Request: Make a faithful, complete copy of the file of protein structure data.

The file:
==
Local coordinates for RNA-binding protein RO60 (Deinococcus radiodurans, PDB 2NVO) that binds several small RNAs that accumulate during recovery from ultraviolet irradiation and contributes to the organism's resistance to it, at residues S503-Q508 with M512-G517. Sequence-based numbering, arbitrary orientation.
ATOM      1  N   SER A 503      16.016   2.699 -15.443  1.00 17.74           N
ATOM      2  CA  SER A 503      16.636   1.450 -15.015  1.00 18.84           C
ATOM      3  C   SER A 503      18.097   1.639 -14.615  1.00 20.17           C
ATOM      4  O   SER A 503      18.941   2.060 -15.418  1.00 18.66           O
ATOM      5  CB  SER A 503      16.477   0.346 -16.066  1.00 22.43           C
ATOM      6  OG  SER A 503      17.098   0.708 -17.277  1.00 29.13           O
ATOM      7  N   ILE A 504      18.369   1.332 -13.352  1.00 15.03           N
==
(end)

Local coordinates for RNA-binding protein RO60 (Deinococcus radiodurans, PDB 2NVO) that binds several small RNAs that accumulate during recovery from ultraviolet irradiation and contributes to the organism's resistance to it, at residues S503-Q508 with M512-G517. Sequence-based numbering, arbitrary orientation.
ATOM      1  N   SER A 503      16.016   2.699 -15.443  1.00 17.74           N
ATOM      2  CA  SER A 503      16.636   1.450 -15.015  1.00 18.84           C
ATOM      3  C   SER A 503      18.097   1.639 -14.615  1.00 20.17           C
ATOM      4  O   SER A 503      18.941   2.060 -15.418  1.00 18.66           O
ATOM      5  CB  SER A 503      16.477   0.346 -16.066  1.00 22.43           C
ATOM      6  OG  SER A 503      17.098   0.708 -17.277  1.00 29.13           O
ATOM      7  N   ILE A 504      18.369   1.332 -13.352  1.00 15.03           N